The “R-Word” between Greece and Germany
Europe’s leaders were shocked when Greek Prime Minister George Papandreou announced his intention of holding a referendum on a debt deal reached with the European Union. Financial markets cried out in indignation. Papandreou thankfully backed out yesterday, making do with a vote of confidence in his Parliament. The announcement of a referendum was worrying nonetheless, because it could pave the way for a German referendum which could permanently halt the EU’s financial rescue operations. Now that referendum would count. And it was Papandreou who opened Pandora’s Box by saying you-know-what out loud.
The mention of the “R-word,” made me remember the remarks of Andreas Vosskuhle, the head of German Constitutional Court, which has been actively involved in the eurozone crisis from the very beginning. So it was Mr. Vosskuhle who first uttered the ominous word, not George Papandreou.
It is important to understand just how connected the discussion in Germany is to the eurozone crisis. Chancellor Angela Merkel set up a small panel in the Bundestag as a time-saving mechanism to cope with the fast pace of the banking crisis. That led to accusations that she is circumventing the rule of law, sidelining the Bundestag to make backroom deals with EU officials. This goes right to the core of the raging debate over EU encroachments on German democracy. If Greece was to hold a referendum, the already-besieged chancellor would be left hanging between the Bundestag and Athens.
We live in a new age in which the top-down projects that structure our modern world have cracked open and are vulnerable to questioning by an increasingly frustrated public. The European Union is such a project, designed by elites without the direct consent of its peoples. The foreign and financial policies initiatives of the United States are not much different. From the Tea Party movement to “Occupy Wall Street,” the tides are changing in the developed part of the world. It will no longer be that easy to design and implement large-scale projects that require enormous funding without the consent of the people.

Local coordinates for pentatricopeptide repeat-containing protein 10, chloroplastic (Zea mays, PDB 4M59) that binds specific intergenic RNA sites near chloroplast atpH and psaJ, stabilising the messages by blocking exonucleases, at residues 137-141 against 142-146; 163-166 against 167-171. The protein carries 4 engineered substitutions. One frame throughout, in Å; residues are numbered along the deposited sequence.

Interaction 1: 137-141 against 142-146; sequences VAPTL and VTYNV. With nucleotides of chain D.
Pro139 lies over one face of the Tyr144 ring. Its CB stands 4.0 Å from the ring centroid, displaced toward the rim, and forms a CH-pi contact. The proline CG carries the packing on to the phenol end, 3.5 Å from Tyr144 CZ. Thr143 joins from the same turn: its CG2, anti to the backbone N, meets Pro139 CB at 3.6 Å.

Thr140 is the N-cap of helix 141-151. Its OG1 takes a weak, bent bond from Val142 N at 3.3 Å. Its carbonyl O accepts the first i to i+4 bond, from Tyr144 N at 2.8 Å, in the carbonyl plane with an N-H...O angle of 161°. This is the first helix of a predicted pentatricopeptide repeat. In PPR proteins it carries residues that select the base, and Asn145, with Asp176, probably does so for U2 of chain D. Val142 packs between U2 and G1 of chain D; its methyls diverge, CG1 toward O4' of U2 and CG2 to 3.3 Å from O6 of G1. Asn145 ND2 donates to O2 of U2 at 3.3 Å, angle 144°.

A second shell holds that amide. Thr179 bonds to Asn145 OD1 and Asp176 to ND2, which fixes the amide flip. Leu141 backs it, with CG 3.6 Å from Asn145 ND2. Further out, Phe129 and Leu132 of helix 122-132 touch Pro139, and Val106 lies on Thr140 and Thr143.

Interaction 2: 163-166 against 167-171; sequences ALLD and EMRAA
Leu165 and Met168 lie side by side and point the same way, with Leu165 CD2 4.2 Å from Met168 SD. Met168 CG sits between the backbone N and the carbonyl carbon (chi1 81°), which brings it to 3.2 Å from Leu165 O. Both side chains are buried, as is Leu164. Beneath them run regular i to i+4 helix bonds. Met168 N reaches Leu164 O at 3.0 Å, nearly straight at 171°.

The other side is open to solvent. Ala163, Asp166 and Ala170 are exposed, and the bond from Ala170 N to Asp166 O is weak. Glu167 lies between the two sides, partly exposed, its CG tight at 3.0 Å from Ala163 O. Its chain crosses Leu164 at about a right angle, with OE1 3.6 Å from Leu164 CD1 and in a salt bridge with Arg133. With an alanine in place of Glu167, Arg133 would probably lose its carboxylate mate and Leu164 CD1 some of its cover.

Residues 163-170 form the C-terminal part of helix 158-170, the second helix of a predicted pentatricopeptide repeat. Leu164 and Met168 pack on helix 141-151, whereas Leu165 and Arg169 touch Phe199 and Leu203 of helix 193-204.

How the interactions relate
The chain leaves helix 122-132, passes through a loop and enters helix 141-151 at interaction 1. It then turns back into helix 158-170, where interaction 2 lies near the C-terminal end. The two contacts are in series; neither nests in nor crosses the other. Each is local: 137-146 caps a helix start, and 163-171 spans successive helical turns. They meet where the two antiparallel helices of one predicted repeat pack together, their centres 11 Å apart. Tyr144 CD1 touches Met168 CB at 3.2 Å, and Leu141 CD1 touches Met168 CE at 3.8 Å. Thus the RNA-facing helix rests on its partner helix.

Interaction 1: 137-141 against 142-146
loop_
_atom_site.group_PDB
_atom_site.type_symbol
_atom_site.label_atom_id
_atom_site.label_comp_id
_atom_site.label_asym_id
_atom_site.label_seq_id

Last, take a look at the European Commission’s “New Europeans Survey,” a special Eurobarometer study published in April this year. Some 36 percent of Europeans surveyed said that the euro is one of the two important elements that make up Europe’s identity. This figure goes up to 53 percent in Greece. So for those 53 percent of the surveyed Greeks, the euro is a sign of being European. In Germany, “the euro is about being European” only gets 38 percent approval. This means that if the referendum question is asked as “are you for or against the euro?” it would pass in Greece and fail in Germany.
In itself, a Greek referendum might therefore not have been disastrous. We don’t live by ourselves of course, and by infusing the European debate with the idea of national referendum, Mr. Papandreou may have ignited an already combustible discussion in Germany.
Make no mistake; a German referendum would most likely mark the beginning of the end for the euro – and Europe as we know it.